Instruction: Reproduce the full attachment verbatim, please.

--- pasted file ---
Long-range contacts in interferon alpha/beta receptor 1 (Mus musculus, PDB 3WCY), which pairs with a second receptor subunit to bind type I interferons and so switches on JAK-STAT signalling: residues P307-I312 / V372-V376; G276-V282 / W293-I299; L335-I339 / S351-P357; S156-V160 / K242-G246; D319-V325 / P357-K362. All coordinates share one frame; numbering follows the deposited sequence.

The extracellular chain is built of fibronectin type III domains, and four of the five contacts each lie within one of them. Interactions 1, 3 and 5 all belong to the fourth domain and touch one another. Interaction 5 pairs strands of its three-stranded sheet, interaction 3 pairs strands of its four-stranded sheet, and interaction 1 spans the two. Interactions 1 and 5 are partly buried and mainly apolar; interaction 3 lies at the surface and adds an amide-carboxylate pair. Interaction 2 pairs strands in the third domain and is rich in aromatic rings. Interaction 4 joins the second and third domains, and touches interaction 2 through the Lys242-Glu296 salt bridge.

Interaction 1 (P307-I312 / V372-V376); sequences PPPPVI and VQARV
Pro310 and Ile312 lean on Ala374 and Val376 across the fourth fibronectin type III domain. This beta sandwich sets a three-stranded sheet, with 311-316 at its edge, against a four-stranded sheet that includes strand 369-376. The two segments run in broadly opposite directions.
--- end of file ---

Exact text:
Long-range contacts in interferon alpha/beta receptor 1 (Mus musculus, PDB 3WCY), which pairs with a second receptor subunit to bind type I interferons and so switches on JAK-STAT signalling: residues P307-I312 / V372-V376; G276-V282 / W293-I299; L335-I339 / S351-P357; S156-V160 / K242-G246; D319-V325 / P357-K362. All coordinates share one frame; numbering follows the deposited sequence.

The extracellular chain is built of fibronectin type III domains, and four of the five contacts each lie within one of them. Interactions 1, 3 and 5 all belong to the fourth domain and touch one another. Interaction 5 pairs strands of its three-stranded sheet, interaction 3 pairs strands of its four-stranded sheet, and interaction 1 spans the two. Interactions 1 and 5 are partly buried and mainly apolar; interaction 3 lies at the surface and adds an amide-carboxylate pair. Interaction 2 pairs strands in the third domain and is rich in aromatic rings. Interaction 4 joins the second and third domains, and touches interaction 2 through the Lys242-Glu296 salt bridge.

Interaction 1 (P307-I312 / V372-V376); sequences PPPPVI and VQARV
Pro310 and Ile312 lean on Ala374 and Val376 across the fourth fibronectin type III domain. This beta sandwich sets a three-stranded sheet, with 311-316 at its edge, against a four-stranded sheet that includes strand 369-376. The two segments run in broadly opposite directions.